Choosing the right contractor is an important first step in the deck planning process. You should get at least three written estimates from contractors. Choosing a local contractor is best because they're easier to contact if problems arise with the work in the future, and they're more likely to be familiar with building codes in your area. Be sure to check their references and examples of their past work to make sure they'll provide quality workmanship and customer service. Finally, check to make sure the contractor is insured and bonded by asking for a certificate of insurance. You can verify the coverage and confirm that the policy is still in effect by contacting the insurance company directly.

How to Add Value to Your Home

When planning for a new deck, remember to balance its cost with the added value a deck gives to your home. Not only can a new deck provide additional living space, but it can also increase your home's value.

Increase Your Home's Resale Value

According to Remodeling magazine's 2022 Cost vs.Value report, on average, a homeowner can recoup around 62% of the cost of a composite deck or almost 64.8% of the cost of a wood deck. Why? Because home buyers are willing to pay top dollar to own a deck. According to the National Association of Realtors' 2018 Remodeling Impact Report, a new wood deck ranks fifth among the top 13 outdoor features that appeal to homebuyers.

Increase Your Happiness

The same study also reports that homeowners experience increased happiness after their new deck is completed. After remodeling, 81% said they had a greater desire to be home since completing the project, 74% had an increased sense of enjoyment at home, and 77% felt a major sense of accomplishment.

Prepare for a Possible Tax Increase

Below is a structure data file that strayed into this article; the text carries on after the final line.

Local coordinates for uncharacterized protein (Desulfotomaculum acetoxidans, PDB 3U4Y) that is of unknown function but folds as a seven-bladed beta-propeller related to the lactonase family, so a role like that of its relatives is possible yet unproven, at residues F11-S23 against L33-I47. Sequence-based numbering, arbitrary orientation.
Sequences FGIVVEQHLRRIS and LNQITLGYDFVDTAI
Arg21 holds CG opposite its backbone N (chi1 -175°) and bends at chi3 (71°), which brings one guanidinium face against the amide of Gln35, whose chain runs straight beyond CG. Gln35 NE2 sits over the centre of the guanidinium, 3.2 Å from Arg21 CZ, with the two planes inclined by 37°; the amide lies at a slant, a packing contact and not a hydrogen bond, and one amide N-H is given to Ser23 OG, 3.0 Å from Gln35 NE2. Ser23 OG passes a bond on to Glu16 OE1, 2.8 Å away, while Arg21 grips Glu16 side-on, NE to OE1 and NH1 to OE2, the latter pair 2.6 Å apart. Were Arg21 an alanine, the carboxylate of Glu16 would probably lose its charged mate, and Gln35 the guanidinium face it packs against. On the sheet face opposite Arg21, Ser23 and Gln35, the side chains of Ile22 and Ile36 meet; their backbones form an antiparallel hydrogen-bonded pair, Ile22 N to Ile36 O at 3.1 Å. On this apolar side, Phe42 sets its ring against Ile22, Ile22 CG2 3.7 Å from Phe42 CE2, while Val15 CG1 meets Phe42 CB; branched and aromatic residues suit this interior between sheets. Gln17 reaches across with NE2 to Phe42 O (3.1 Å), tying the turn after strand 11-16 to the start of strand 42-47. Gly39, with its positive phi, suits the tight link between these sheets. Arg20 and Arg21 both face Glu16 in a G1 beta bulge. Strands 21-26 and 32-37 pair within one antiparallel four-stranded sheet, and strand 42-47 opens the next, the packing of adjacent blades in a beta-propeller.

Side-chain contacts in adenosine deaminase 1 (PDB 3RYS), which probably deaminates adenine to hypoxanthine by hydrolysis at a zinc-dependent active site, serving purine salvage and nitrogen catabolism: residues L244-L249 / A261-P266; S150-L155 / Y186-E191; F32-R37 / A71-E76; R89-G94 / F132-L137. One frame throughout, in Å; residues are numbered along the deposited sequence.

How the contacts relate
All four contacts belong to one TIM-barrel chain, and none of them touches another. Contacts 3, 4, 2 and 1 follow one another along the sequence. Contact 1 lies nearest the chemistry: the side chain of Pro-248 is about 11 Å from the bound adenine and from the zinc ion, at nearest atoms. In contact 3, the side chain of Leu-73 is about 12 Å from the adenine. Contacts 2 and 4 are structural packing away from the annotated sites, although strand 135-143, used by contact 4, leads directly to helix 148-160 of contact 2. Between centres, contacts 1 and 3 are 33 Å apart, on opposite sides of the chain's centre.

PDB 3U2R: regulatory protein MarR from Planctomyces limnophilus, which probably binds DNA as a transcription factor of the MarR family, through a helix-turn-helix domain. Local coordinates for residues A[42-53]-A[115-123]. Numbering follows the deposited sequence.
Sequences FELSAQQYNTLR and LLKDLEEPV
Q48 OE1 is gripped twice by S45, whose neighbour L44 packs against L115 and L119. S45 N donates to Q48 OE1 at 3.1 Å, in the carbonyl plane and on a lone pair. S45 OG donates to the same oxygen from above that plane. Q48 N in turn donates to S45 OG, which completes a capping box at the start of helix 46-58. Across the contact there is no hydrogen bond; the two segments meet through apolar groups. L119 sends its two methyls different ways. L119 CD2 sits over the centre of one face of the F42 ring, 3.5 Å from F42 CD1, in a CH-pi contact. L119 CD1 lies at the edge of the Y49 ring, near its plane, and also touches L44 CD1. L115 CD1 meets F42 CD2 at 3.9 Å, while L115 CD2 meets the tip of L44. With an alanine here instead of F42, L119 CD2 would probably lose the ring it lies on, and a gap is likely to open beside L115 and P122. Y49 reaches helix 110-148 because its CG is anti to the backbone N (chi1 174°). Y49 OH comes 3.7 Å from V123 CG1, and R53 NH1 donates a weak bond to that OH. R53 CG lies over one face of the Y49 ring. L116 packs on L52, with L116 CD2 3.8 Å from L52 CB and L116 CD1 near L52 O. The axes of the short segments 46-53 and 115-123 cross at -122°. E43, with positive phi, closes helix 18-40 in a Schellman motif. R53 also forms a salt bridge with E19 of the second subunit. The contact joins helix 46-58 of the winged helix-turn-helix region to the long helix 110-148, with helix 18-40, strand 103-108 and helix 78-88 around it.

When considering your deck-building costs, you should factor in that your property tax bill may increase once the project is complete. According to IRS guidelines, if you make an improvement that adds value to your home (like a deck), you'll increase the amount of property taxes you pay. The actual increase amount depends on where you live and the value of the deck. When planning your new deck, check with your local tax assessor's office to prevent an unplanned expense.

Plan for Added Insurance Costs

Before construction begins on your new deck, contact your insurance agent to make sure your deck is covered by your homeowners' insurance. After your deck is completed and you have a certificate of occupancy, let your insurance provider know how much the new deck cost to build so that additional coverage can be added to your insurance policy.

Deck with wooden floor and marble table
Edmund Barr

How to Finance a Deck

Now that you know the costs involved to build your deck, how will you finance it? While you might be inclined to use your credit card or tap into your savings because it feels familiar, a personal loan might be an easier and more affordable way to fund your new deck. Choose a lender who will work with you, listen to your situation, and do what's right for you both now and down the road. Consider a fixed rate and flexible repayment terms to allow you to plan your finances and know when you'll pay off your loan. You can preview your rate and monthly payment without impacting your credit score.

Plan for the Unexpected

When planning for deck expenses, don't forget to include a contingency fund in your total renovation budget. You might need more than your estimate to cover unexpected costs that come up throughout your project. Some personal loan products make the loan process extremely easy, with no lengthy process or collateral required.

Was this page helpful?
Related Articles